dict.org

The DICT Development Group


Search for:
Search type:
Database:

Database copyright information
Server information
Wiki: Resources, links, and other information


2 definitions found
 for Bog rush
From The Collaborative International Dictionary of English v.0.48 :

  Rush \Rush\, n. [OE. rusche, rische, resche, AS. risce, akin to
     LG. rusk, risch, D. & G. rusch; all probably fr. L. ruscum
     butcher's broom; akin to Goth. raus reed, G. rohr.]
     1. (Bot.) A name given to many aquatic or marsh-growing
        endogenous plants with soft, slender stems, as the species
        of Juncus and Scirpus.
        [1913 Webster]
  
     Note: Some species are used in bottoming chairs and plaiting
           mats, and the pith is used in some places for wicks to
           lamps and rushlights.
           [1913 Webster]
  
     2. The merest trifle; a straw.
        [1913 Webster]
  
              John Bull's friendship is not worth a rush.
                                                    --Arbuthnot.
        [1913 Webster]
  
     Bog rush. See under Bog.
  
     Club rush, any rush of the genus Scirpus.
  
     Flowering rush. See under Flowering.
  
     Nut rush
        (a) Any plant of the genus Scleria, rushlike plants with
            hard nutlike fruits.
        (b) A name for several species of Cyperus having
            tuberous roots.
  
     Rush broom, an Australian leguminous plant ({Viminaria
        denudata), having long, slender branches. Also, the
        Spanish broom. See under Spanish.
  
     Rush candle, See under Candle.
  
     Rush grass, any grass of the genus Vilfa, grasses with
        wiry stems and one-flowered spikelets.
  
     Rush toad (Zool.), the natterjack.
  
     Scouring rush. (Bot.) Same as Dutch rush, under Dutch.
        
  
     Spike rush, any rushlike plant of the genus Eleocharis,
        in which the flowers grow in dense spikes.
  
     Sweet rush, a sweet-scented grass of Arabia, etc.
        ({Andropogon schoenanthus), used in Oriental medical
        practice.
  
     Wood rush, any plant of the genus Luzula, which differs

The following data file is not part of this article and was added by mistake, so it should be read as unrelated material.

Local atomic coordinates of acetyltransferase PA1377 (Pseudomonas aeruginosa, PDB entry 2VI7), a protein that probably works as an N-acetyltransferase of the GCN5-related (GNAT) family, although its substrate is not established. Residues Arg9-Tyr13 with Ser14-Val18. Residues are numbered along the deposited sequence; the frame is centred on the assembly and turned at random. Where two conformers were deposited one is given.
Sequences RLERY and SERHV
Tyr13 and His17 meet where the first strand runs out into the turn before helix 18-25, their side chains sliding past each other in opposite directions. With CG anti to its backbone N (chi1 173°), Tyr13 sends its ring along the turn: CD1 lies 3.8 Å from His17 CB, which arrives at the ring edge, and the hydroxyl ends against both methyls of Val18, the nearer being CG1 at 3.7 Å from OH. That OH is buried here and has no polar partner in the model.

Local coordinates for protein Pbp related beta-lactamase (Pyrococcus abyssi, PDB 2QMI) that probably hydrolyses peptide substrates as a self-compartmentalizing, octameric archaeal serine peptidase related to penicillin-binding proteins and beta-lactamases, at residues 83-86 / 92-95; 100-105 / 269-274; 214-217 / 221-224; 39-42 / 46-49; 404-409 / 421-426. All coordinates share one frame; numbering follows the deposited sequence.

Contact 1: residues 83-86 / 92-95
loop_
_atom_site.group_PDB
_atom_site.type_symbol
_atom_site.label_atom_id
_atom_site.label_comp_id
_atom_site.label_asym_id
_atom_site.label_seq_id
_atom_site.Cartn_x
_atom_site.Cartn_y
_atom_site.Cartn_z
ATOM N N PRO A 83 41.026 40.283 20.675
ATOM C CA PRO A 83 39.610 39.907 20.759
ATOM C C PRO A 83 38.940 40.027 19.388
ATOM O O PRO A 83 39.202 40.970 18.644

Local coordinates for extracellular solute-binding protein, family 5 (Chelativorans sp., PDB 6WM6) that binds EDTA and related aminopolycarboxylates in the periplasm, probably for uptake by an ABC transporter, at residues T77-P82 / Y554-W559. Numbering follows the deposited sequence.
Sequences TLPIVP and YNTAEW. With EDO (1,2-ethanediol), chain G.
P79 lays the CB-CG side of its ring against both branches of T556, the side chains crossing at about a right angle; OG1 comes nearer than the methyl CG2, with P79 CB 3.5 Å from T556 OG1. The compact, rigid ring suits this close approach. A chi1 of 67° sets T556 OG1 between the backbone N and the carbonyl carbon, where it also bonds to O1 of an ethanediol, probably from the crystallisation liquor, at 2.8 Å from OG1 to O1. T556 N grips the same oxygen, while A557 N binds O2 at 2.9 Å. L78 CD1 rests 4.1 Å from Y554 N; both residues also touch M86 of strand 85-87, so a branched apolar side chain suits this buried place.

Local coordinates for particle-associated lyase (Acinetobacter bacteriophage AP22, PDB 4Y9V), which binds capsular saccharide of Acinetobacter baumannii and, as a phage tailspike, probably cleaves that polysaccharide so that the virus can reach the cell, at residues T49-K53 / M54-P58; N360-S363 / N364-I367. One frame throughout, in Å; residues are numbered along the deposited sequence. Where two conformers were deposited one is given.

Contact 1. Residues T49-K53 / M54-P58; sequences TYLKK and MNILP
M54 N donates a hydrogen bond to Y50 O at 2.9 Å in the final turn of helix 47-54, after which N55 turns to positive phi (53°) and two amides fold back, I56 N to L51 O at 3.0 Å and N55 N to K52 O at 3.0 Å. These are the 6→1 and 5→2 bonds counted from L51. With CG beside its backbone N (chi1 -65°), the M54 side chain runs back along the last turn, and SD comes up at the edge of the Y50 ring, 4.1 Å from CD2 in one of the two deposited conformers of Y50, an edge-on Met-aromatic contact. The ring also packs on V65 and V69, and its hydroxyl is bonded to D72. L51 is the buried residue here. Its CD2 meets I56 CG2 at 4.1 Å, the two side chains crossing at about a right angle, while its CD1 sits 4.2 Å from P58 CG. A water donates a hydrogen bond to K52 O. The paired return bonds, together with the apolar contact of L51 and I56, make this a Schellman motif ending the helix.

in some technical characters from Juncus.
        [1913 Webster]

From The Collaborative International Dictionary of English v.0.48 :

  bog \bog\ (b[o^]g), n. [Ir. & Gael. bog soft, tender, moist: cf.
     Ir. bogach bog, moor, marsh, Gael. bogan quagmire.]
     [1913 Webster]
     1. A quagmire filled with decayed moss and other vegetable
        matter; wet spongy ground where a heavy body is apt to
        sink; a marsh; a morass.
        [1913 Webster]
  
              Appalled with thoughts of bog, or caverned pit,
              Of treacherous earth, subsiding where they tread.
                                                    --R. Jago.
        [1913 Webster]
  
     2. A little elevated spot or clump of earth, roots, and
        grass, in a marsh or swamp. [Local, U. S.]
        [1913 Webster]
  
     Bog bean. See Buck bean.
  
     Bog bumper (bump, to make a loud noise), Bog blitter,
     Bog bluiter, Bog jumper, the bittern. [Prov.]
  
     Bog butter, a hydrocarbon of butterlike consistence found
        in the peat bogs of Ireland.
  
     Bog earth (Min.), a soil composed for the most part of
        silex and partially decomposed vegetable fiber. --P. Cyc.
  
     Bog moss. (Bot.) Same as Sphagnum.
  
     Bog myrtle (Bot.), the sweet gale.
  
     Bog ore. (Min.)
        (a) An ore of iron found in boggy or swampy land; a
            variety of brown iron ore, or limonite.
        (b) Bog manganese, the hydrated peroxide of manganese.
  
     Bog rush (Bot.), any rush growing in bogs; saw grass.
  
     Bog spavin. See under Spavin.
        [1913 Webster]

Questions or comments about this site? Contact webmaster@dict.org